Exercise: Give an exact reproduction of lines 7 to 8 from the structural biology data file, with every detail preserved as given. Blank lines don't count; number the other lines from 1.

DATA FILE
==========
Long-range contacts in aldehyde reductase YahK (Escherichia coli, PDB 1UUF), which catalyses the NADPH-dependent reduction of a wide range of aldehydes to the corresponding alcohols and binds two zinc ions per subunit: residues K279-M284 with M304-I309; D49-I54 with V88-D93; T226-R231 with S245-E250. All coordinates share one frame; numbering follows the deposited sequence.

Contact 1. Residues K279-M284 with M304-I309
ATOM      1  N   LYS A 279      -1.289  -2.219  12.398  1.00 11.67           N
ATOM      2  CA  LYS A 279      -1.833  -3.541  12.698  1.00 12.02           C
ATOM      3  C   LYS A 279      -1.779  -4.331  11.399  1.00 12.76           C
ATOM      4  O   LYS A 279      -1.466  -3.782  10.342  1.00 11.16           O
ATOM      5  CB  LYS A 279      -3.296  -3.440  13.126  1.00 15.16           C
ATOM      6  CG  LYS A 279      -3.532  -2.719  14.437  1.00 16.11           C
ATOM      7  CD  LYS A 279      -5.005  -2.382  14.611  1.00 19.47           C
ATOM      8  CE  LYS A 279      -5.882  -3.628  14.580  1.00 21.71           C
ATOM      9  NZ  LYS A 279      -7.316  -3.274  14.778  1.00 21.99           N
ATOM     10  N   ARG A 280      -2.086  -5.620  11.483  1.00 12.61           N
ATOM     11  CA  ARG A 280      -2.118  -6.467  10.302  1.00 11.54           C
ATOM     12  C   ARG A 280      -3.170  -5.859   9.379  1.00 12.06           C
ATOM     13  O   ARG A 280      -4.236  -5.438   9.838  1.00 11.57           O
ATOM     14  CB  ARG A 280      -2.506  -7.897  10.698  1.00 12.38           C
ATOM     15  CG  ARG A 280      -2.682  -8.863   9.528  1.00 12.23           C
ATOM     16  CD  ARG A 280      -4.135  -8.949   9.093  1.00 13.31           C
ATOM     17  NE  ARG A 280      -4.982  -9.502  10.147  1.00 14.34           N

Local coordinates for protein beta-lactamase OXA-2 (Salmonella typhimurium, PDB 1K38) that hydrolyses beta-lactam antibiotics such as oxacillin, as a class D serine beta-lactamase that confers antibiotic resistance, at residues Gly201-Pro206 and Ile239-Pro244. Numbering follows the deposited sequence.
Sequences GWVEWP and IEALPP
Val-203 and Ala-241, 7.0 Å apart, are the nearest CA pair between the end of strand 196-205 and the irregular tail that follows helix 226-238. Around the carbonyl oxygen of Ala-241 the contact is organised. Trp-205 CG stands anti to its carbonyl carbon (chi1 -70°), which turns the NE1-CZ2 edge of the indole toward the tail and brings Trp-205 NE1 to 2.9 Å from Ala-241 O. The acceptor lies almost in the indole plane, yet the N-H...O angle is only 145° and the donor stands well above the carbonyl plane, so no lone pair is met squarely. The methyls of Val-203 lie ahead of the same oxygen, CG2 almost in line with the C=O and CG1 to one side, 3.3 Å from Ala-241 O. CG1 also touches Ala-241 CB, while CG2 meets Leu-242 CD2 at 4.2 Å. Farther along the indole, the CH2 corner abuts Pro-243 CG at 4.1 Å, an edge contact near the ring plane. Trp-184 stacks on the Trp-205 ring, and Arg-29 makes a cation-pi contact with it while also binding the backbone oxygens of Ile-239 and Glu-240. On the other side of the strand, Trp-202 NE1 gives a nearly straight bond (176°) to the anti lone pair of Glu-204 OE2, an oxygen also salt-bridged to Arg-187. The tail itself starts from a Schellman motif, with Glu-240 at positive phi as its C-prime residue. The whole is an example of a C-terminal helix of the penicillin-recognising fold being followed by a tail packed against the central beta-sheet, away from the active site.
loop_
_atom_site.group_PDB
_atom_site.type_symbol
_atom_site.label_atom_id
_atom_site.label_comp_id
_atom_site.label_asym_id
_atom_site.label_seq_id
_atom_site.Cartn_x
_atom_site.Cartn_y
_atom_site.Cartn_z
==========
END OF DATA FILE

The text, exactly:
ATOM      5  CB  LYS A 279      -3.296  -3.440  13.126  1.00 15.16           C
ATOM      6  CG  LYS A 279      -3.532  -2.719  14.437  1.00 16.11           C